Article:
[Timo] now has a much more usable skateboard, and has racked up over 200 miles in testing since the build. However, if you fancy converting your existing board to electric, check out this project.

Rebuilding an Extremely Rare Twin Mustang Fighter

Towards the end of the Second World War, as the United States considered their options for a possible invasion of Japan, there was demand for a new fighter that could escort long range bombers on missions which could see them travel more than 3,200 kilometers (2,000 miles) without refueling. In response, North American Aviation created the F-82, which essentially took two of their immensely successful P-51 fighters and combined them on the same wing. The resulting plane, of which only 272 were built, ultimately set the world record for longest nonstop flight of a propeller-driven fighter at 8,129 km (5,051 mi) and ended up being the last piston engine fighter ordered by the United States Air Force.

Today, only five of these “Twin Mustangs” are known to exist. One of those, a prototype XP-82 variant, is currently in the final stages of an epic decade-long rebuilding process directed by warbird restoration expert [Tom Reilly]. At the end of this painstaking restoration, which makes use of not only original hardware but many newly produced components built with modern technology such as CNC milling and 3D printing, the vintage fighter will become the only flyable F-82 in the world.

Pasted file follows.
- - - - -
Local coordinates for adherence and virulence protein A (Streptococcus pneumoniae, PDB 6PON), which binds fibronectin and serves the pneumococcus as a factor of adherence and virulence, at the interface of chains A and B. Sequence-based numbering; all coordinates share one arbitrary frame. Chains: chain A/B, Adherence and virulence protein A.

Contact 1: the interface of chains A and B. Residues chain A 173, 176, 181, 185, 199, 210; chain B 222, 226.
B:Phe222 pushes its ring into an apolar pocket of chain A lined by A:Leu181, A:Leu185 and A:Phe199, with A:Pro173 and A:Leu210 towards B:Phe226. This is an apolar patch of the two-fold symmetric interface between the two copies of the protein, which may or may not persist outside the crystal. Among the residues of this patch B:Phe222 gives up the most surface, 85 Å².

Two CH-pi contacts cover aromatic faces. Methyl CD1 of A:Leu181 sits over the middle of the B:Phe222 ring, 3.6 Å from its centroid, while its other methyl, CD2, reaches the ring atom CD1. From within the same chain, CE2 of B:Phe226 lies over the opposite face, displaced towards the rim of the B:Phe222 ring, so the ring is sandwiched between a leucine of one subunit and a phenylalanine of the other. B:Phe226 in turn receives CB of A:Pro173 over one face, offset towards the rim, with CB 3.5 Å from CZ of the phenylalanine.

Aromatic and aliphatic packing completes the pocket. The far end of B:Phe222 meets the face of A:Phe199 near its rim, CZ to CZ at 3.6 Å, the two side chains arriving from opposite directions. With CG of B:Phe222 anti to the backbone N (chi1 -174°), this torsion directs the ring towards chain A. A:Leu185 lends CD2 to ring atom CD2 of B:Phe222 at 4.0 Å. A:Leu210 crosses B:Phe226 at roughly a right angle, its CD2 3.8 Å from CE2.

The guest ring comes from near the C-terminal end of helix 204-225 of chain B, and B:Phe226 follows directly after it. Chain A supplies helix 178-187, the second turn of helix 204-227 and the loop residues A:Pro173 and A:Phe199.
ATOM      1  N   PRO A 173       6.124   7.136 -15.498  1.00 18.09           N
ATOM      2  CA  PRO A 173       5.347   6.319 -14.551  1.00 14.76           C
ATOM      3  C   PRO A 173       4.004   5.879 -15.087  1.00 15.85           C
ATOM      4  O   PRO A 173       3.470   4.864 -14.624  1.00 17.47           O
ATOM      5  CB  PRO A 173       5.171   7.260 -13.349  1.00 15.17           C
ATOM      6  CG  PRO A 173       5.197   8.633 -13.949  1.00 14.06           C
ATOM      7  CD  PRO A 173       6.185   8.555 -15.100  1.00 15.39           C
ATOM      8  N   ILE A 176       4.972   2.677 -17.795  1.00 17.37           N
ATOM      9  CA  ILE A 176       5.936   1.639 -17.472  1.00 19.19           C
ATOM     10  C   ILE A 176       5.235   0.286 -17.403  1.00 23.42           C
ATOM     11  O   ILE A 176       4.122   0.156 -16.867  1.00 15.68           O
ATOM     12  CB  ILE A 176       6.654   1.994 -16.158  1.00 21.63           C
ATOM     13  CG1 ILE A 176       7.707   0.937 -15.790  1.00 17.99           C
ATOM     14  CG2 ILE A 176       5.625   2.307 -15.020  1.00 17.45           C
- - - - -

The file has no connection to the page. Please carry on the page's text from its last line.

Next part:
CNC milled replacement brake caliper

The project provides a fascinating look at what it takes to not only return a 70+ year old ultra-rare aircraft to fully functional status, but do it in a responsible and historically accurate way. With only four other intact F-82’s in the world, replacement parts are obviously an exceptional rarity. The original parts used to rebuild this particular aircraft were sourced from literally all over the planet, piece by piece, in a process that started before [Tom] even purchased the plane itself.

In a way, the search for parts was aided by the unusual nature of the F-82, which has the outward appearance of being two standard P-51 fighters, but in fact utilizes a vast number of modified components. [Tom] would keep an eye out for parts being sold on the open market which their owners mysteriously discovered wouldn’t fit on a standard P-51. In some cases these “defective” P-51 parts ended up being intended for the Twin Mustang project, and would get added to the collection of parts that would eventually go into the XP-82 restoration.

For the parts that [Tom] couldn’t find, modern manufacturing techniques were sometimes called in. The twin layout of the aircraft meant the team occasionally had one component but was missing its counterpart. In these cases, the original component could be carefully measured and then recreated with either a CNC mill or 3D printed to be used as a die for pressing the parts out of metal. In this way the team was able to reap the benefits of modern production methods while still maintaining historical accuracy; important on an aircraft where even the colors of the wires used in the original electrical system have been researched and faithfully recreated.

We’ve seen plenty of restorations here at Hackaday, but they tend to be of the vintage computer and occasionally Power Wheels variety. It’s interesting to see that the same sort of techniques we apply to our small scale projects are used by the pros to preserve pieces of history for future generations.

[Thanks to Daniel for the tip.]